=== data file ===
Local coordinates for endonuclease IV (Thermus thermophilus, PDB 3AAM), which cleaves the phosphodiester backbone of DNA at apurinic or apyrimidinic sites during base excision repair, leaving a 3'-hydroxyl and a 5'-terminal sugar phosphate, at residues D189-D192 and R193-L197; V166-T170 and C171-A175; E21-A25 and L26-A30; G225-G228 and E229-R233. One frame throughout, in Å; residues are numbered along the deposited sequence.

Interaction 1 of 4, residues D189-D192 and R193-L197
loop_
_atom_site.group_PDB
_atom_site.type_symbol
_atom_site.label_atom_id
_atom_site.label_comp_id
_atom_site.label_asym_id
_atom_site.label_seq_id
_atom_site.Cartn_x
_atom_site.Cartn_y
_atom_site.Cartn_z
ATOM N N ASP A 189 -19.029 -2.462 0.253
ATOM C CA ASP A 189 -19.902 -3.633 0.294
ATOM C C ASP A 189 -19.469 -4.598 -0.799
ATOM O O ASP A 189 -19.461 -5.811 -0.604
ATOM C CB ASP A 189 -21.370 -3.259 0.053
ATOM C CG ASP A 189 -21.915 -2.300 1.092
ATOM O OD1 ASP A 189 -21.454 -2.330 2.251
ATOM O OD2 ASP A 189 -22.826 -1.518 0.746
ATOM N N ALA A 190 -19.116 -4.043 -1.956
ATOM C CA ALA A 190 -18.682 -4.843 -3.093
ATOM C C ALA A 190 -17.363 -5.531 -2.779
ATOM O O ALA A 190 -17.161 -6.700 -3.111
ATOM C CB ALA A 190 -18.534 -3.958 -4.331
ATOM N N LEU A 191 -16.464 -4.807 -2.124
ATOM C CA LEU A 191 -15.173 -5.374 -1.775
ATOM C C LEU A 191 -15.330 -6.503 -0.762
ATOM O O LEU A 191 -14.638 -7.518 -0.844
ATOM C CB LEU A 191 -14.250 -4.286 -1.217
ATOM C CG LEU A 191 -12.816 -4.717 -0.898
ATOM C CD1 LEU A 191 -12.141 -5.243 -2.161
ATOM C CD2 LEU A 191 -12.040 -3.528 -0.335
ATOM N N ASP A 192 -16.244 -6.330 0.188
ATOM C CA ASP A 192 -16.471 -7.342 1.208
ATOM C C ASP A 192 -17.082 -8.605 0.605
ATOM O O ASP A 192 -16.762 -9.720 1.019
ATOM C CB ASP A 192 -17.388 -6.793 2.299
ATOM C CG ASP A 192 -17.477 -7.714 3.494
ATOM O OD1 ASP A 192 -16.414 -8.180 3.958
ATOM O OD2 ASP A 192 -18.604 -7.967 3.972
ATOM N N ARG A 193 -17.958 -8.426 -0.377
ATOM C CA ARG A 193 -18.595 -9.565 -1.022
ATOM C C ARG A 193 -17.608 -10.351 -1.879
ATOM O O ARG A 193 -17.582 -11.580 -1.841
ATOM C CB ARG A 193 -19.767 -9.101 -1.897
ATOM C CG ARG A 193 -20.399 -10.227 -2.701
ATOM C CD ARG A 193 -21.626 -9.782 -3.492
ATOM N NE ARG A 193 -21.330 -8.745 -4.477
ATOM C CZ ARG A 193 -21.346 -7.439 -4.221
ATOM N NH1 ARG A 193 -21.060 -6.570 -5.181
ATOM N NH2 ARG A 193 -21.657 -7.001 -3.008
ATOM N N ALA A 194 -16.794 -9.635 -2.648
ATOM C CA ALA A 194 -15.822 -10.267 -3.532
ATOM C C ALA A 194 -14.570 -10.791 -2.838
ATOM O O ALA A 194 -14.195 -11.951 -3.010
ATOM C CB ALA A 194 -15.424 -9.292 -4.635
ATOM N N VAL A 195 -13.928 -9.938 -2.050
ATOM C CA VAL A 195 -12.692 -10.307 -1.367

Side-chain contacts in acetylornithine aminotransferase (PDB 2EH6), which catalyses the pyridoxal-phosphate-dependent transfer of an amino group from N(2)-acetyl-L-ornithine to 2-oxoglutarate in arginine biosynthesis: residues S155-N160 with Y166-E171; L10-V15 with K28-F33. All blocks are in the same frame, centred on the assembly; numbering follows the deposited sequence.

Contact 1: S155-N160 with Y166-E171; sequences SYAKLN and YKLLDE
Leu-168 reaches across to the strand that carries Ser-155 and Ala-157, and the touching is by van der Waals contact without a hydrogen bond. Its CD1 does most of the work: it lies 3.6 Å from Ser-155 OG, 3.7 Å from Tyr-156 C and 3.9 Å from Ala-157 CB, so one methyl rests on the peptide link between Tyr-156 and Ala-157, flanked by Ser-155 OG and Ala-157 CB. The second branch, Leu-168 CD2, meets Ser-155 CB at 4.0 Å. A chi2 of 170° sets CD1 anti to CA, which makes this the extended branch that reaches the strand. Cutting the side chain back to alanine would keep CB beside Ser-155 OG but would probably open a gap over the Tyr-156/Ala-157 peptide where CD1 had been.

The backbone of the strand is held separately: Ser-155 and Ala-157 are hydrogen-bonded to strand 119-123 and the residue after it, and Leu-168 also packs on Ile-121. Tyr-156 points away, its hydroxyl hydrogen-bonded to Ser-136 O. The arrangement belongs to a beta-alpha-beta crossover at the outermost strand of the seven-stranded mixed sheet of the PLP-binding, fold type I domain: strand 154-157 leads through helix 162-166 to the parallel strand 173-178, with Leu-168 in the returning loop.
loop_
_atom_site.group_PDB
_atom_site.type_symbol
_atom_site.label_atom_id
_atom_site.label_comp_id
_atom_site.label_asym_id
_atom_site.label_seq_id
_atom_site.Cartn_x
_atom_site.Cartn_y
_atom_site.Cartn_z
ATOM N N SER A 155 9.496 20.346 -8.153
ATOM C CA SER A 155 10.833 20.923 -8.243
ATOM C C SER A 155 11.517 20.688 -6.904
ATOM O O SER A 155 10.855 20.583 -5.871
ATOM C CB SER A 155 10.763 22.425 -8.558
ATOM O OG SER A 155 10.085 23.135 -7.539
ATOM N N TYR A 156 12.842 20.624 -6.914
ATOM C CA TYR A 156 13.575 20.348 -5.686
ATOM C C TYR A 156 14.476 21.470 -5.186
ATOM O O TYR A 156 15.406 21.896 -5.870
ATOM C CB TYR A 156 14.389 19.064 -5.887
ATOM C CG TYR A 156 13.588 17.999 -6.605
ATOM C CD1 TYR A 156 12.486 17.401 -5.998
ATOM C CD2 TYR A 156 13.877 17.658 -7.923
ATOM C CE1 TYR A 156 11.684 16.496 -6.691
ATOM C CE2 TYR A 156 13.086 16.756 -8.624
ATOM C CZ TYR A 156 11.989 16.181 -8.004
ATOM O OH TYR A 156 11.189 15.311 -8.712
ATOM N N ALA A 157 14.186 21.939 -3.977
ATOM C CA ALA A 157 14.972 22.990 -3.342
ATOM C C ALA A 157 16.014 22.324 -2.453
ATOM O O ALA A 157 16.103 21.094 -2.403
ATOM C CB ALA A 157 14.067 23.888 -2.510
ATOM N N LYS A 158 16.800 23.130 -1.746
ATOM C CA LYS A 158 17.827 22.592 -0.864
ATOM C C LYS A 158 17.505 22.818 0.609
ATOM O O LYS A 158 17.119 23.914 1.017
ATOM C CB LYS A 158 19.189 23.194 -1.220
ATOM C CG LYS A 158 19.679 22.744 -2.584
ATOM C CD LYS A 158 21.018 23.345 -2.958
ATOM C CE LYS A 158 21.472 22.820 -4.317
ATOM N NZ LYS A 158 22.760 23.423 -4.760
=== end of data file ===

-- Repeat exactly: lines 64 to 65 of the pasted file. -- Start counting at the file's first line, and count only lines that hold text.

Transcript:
loop_
_atom_site.group_PDB